‘Cosmos’ Reboot Aims to Inspire New Generation of Scientists
21st Century Fox and National Geographic reboot the iconic series popularized by Carl Sagan
By now, you’ve likely heard about the resurrection of the classic series Cosmos: A Personal Voyage with new host, astrophysicist Neil deGrasse Tyson.
What began in 1980 as a 13-part series designed to fan the flames of imagination and curiosity is now a 21st century vehicle that brings science to a new generation. A generation that is growing up in a world with no space race and no manned American space missions, yet many reasons to be excited about the exploration of our universe.
What made the original Cosmos series so unique, so groundbreaking, was the fact that Sagan made the study of the universe – an incredibly complex area of study – accessible and entertaining for millions. The show was produced in such a way that it was able to cut through the noise of pop culture to deliver real value to audiences young and old.
This is precisely the reason for the excitement surrounding the modern-day Cosmos. In a world seemingly more interested in zombies and vampires than science , the new Cosmos has a chance to again stand out amid the endless distractions of modern society.
The cosmos is all that is, or ever was, or ever will be
In this new series, Dr. Tyson takes viewers on a journey of discovery, from the smallest building blocks that make up the world around us, to the edge of the known universe. Tyson accurately describes Cosmos as “a journey that will take us from the infinitesimal, to the infinite. From the dawn of time, to the distant future.”
Truly, an adventure for the ages.
Staying true to the original Cosmos format, Tyson presents a visual odyssey, rich with high definition video and intelligent special effects that help illustrate the concepts being described.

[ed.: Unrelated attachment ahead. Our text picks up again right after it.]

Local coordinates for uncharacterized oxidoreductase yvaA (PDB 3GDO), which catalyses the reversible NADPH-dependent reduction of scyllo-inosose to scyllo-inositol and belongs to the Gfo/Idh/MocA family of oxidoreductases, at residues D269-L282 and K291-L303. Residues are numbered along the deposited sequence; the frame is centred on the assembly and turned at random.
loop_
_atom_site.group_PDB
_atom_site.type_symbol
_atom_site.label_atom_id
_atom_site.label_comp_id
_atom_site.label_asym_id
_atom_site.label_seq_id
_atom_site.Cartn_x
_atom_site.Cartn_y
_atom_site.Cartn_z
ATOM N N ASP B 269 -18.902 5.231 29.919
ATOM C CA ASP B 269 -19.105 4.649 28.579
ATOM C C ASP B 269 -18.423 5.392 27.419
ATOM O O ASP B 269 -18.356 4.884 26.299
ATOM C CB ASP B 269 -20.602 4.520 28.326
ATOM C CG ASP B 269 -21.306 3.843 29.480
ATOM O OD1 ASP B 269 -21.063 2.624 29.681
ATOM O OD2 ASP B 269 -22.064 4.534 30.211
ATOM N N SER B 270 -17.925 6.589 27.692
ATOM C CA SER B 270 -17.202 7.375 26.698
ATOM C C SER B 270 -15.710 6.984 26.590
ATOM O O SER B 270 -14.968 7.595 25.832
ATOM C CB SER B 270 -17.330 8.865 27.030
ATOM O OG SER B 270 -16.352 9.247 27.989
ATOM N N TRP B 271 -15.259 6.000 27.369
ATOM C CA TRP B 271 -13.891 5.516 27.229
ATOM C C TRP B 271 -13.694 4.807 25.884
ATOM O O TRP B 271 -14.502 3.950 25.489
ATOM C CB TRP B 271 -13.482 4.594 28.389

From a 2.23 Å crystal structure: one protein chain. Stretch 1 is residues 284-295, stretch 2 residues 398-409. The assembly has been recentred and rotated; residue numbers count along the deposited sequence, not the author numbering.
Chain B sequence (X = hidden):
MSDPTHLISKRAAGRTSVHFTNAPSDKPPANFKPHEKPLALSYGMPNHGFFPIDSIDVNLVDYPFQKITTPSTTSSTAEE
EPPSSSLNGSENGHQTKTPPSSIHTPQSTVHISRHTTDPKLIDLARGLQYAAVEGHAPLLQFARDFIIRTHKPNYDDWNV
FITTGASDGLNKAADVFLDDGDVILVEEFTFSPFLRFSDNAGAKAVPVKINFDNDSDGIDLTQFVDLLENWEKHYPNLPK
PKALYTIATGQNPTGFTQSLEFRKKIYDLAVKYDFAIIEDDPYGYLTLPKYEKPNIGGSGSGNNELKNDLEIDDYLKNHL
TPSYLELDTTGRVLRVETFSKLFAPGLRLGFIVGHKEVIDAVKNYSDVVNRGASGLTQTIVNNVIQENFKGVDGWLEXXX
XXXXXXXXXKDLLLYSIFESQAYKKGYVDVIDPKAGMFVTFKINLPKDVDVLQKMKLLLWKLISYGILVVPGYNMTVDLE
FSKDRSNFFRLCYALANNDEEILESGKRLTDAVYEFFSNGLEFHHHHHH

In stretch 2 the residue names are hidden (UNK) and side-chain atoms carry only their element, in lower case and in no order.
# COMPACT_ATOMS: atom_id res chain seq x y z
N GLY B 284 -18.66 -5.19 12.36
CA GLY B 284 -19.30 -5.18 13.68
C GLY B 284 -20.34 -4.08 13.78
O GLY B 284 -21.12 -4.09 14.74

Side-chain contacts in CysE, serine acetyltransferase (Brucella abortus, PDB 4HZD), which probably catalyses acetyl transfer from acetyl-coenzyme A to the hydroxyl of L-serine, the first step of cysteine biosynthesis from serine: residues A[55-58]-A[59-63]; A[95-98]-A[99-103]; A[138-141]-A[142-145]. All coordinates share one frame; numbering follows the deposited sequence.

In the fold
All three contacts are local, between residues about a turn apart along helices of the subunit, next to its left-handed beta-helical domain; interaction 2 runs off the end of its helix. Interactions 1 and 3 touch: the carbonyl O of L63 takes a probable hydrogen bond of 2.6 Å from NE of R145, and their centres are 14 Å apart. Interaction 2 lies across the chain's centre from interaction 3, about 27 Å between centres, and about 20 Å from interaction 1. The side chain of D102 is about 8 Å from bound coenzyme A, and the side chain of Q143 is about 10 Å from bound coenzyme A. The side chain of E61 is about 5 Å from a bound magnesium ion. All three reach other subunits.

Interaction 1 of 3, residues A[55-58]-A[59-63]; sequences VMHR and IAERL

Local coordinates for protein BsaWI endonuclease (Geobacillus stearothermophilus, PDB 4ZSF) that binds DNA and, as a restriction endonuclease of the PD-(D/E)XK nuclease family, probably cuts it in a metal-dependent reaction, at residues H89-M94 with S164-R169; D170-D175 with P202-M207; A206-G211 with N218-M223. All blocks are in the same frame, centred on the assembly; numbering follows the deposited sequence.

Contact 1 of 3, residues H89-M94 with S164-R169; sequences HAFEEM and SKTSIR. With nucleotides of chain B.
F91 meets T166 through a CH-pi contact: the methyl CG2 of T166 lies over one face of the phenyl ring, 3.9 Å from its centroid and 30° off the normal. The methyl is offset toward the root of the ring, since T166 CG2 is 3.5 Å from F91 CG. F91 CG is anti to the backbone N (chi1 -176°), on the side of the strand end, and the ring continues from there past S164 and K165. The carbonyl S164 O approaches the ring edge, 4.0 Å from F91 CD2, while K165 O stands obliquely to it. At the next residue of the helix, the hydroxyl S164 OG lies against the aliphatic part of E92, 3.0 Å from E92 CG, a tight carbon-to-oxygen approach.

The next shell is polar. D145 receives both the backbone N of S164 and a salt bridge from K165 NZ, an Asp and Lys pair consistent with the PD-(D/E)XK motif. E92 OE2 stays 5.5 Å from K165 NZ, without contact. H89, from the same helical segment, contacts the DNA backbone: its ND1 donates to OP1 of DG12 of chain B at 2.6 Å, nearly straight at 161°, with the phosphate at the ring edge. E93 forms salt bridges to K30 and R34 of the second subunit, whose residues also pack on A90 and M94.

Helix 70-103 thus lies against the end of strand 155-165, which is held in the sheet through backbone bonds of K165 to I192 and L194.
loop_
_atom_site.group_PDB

In the premiere episode titled Standing up in the Milky Way, the journey begins by exploring our own solar system. To get around, Tyson utilizes the “Ship of the Imagination” as Sagan did more than 30 years ago, taking viewers to several planets, and the sun, on the way to the far reaches of our own galaxy, the Milky Way, and beyond. Far beyond.
Cosmos is a great way to get kids thinking
In a recent interview with National Geographic, Tyson shares his thoughts on the reason for the reboot:
“The purpose of Cosmos is not to be a textbook to tell people about the latest discoveries. The whole point of telling these stories is to allow you to understand that science, the scientific method, is central to all of our lives.”
While the show is largely based on the exploration of space, Tyson explains the bigger picture:
“The viewer will see the science all around us, will see that biology, that geology, that physics are all connected today.
Modern astrophysics is spreading into all sorts of fields. There is now astrobiology (the study of alien life), planetary geology (earth science on other planets), and even astroparticle physics, where we take advantage of astronomical observations to answer fundamental physics questions.”
How to view Cosmos
The first episode, which aired this past Sunday, is available in its entirety online.
Episodes of Cosmos air Sunday nights at 9/8c on Fox, with re-broadcasts occurring on National Geographic at 10/9c the following night. The National Geographic broadcasts will include extra content such as behind-the-scenes and bonus footage.
Download the Cosmos companion app for the iPhone, iPad, and Android to enjoy exclusive content and an interactive cosmic calendar.
The show is suitable for all ages, but as always, parents are encouraged to review the show before deciding whether it’s right for their children.
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Image by NASA/SDO/AIA/Goddard Space Flight Center, via Wikimedia Commons / Cropped from original
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